Invasive species are always a controversial subject: One man’s weed is another’s treasure. We follow the noxious weed laws but go beyond and try to “deaccession” (a.k.a. remove and properly dispose of) any plant that is not native (exotic) and spreads beyond the gardens and threatens the natural landscape of Powell Gardens and the region.
Some very popular exotic plants are beginning to become threats to the native landscape of our region: Callery pears (Pyrus calleriana), including the cultivar ‘Bradford’ are one such plant we do not display at Powell Gardens for that reason. Another popular shrub, the burning bush (Euonymus alata), has just been completely removed from Powell Gardens because we see an alarming number of seedlings in the gardens but also beyond on the grounds’ woodlands.
A smiling Mark Gawron (Senior Gardener – Island Garden) stands in front of the last of Powell Gardens’ burning bushes. We have gradually removed all of this non-native shrub. It is very popular for its watermelon pink/red fall color as well as its corky twigs, which are quite ornamental in winter.
Burning bush is a relative of the bittersweet vine and you can readily see this by its fruit. Unfortunately, birds eat the fruit and disperse its seeds far and wide.
In shrub beds at Powell Gardens, burning bush can literally come up as a carpet of seedlings! This is what the ground looked like beneath the removed burning bushes last week.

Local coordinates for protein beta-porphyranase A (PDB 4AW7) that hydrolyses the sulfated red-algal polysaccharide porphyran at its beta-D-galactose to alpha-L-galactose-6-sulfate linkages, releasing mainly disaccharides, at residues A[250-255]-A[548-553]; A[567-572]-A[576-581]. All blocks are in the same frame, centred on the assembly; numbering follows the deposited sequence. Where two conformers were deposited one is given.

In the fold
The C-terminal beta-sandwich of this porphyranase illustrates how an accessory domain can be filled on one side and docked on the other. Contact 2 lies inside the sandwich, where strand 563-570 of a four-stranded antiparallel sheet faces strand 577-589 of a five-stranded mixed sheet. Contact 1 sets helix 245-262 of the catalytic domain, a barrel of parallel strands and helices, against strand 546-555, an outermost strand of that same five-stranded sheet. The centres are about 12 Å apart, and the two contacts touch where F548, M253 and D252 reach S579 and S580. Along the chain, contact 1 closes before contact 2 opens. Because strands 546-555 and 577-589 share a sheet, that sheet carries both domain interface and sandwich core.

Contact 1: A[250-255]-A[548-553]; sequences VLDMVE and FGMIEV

Here, Mark and Gardener Cheyenne Schalue clean up the site on the Island Garden where the last burning bushes were removed. The plants will be replaced with another shrub; probably with Missouri’s native burning bush called Strawberry Bush or “Hearts-A-Burstin” (Euonymus americana). The native version is slower to establish but forms an upright shrub over time. Its fruit are much showier than the exotic burning bush but its fall color is not as intense (but can be a good pinkish-carmine red).
I took this image of a Burning Bush escaped in the woods at Big Buffalo Creek Conservation Area in Benton County. Now is the time to check your woods for this shrub and remove it if you see it. It has the potential to exponentially expand and begin to take over the native understory of our woodlands. If we remove it now, it won’t be as big of task as Amur Honeysuckle, Autumn-Olive and Multiflora Rose, which have overtaken so much of our wild lands.